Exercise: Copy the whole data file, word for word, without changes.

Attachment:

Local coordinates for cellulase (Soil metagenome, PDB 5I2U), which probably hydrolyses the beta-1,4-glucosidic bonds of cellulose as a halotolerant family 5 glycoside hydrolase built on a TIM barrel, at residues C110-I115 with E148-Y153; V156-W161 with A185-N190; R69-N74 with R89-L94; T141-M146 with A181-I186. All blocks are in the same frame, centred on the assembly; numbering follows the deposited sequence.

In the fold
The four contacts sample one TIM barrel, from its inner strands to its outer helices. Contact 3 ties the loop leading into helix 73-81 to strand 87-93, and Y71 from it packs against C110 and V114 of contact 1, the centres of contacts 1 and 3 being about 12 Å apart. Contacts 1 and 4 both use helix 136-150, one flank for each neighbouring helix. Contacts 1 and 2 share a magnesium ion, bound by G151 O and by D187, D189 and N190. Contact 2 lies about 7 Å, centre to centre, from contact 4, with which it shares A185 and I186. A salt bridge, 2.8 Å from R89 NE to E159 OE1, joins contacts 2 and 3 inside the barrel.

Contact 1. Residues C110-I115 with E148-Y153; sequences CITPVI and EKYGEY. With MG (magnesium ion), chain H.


Local coordinates for cellulase (Soil metagenome, PDB 5I2U), which probably hydrolyses the beta-1,4-glucosidic bonds of cellulose as a halotolerant family 5 glycoside hydrolase built on a TIM barrel, at residues C110-I115 with E148-Y153; V156-W161 with A185-N190; R69-N74 with R89-L94; T141-M146 with A181-I186. All blocks are in the same frame, centred on the assembly; numbering follows the deposited sequence.

In the fold
The four contacts sample one TIM barrel, from its inner strands to its outer helices. Contact 3 ties the loop leading into helix 73-81 to strand 87-93, and Y71 from it packs against C110 and V114 of contact 1, the centres of contacts 1 and 3 being about 12 Å apart. Contacts 1 and 4 both use helix 136-150, one flank for each neighbouring helix. Contacts 1 and 2 share a magnesium ion, bound by G151 O and by D187, D189 and N190. Contact 2 lies about 7 Å, centre to centre, from contact 4, with which it shares A185 and I186. A salt bridge, 2.8 Å from R89 NE to E159 OE1, joins contacts 2 and 3 inside the barrel.

Contact 1. Residues C110-I115 with E148-Y153; sequences CITPVI and EKYGEY. With MG (magnesium ion), chain H.